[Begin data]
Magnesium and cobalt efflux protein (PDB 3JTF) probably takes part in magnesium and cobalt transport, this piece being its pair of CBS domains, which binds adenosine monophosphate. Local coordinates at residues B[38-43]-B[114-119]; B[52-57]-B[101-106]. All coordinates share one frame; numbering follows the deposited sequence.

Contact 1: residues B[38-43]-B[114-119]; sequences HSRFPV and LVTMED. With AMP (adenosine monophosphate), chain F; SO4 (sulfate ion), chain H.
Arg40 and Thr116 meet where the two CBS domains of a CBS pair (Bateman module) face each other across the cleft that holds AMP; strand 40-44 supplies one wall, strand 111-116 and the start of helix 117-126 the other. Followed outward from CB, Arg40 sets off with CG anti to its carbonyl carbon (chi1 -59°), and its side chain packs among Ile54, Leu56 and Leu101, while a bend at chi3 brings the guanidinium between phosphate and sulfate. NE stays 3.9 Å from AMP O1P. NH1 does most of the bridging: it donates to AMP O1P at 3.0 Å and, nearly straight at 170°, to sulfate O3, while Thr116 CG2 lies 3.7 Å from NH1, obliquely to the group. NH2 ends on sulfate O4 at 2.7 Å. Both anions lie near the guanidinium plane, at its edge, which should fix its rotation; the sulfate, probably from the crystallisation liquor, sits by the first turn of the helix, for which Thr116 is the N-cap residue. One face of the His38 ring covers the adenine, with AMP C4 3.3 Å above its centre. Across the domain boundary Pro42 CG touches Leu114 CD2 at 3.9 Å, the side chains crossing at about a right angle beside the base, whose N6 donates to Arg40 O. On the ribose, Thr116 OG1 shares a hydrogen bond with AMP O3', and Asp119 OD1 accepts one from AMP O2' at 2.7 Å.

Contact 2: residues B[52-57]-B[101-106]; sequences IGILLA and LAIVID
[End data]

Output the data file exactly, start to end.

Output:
Magnesium and cobalt efflux protein (PDB 3JTF) probably takes part in magnesium and cobalt transport, this piece being its pair of CBS domains, which binds adenosine monophosphate. Local coordinates at residues B[38-43]-B[114-119]; B[52-57]-B[101-106]. All coordinates share one frame; numbering follows the deposited sequence.

Contact 1: residues B[38-43]-B[114-119]; sequences HSRFPV and LVTMED. With AMP (adenosine monophosphate), chain F; SO4 (sulfate ion), chain H.
Arg40 and Thr116 meet where the two CBS domains of a CBS pair (Bateman module) face each other across the cleft that holds AMP; strand 40-44 supplies one wall, strand 111-116 and the start of helix 117-126 the other. Followed outward from CB, Arg40 sets off with CG anti to its carbonyl carbon (chi1 -59°), and its side chain packs among Ile54, Leu56 and Leu101, while a bend at chi3 brings the guanidinium between phosphate and sulfate. NE stays 3.9 Å from AMP O1P. NH1 does most of the bridging: it donates to AMP O1P at 3.0 Å and, nearly straight at 170°, to sulfate O3, while Thr116 CG2 lies 3.7 Å from NH1, obliquely to the group. NH2 ends on sulfate O4 at 2.7 Å. Both anions lie near the guanidinium plane, at its edge, which should fix its rotation; the sulfate, probably from the crystallisation liquor, sits by the first turn of the helix, for which Thr116 is the N-cap residue. One face of the His38 ring covers the adenine, with AMP C4 3.3 Å above its centre. Across the domain boundary Pro42 CG touches Leu114 CD2 at 3.9 Å, the side chains crossing at about a right angle beside the base, whose N6 donates to Arg40 O. On the ribose, Thr116 OG1 shares a hydrogen bond with AMP O3', and Asp119 OD1 accepts one from AMP O2' at 2.7 Å.

Contact 2: residues B[52-57]-B[101-106]; sequences IGILLA and LAIVID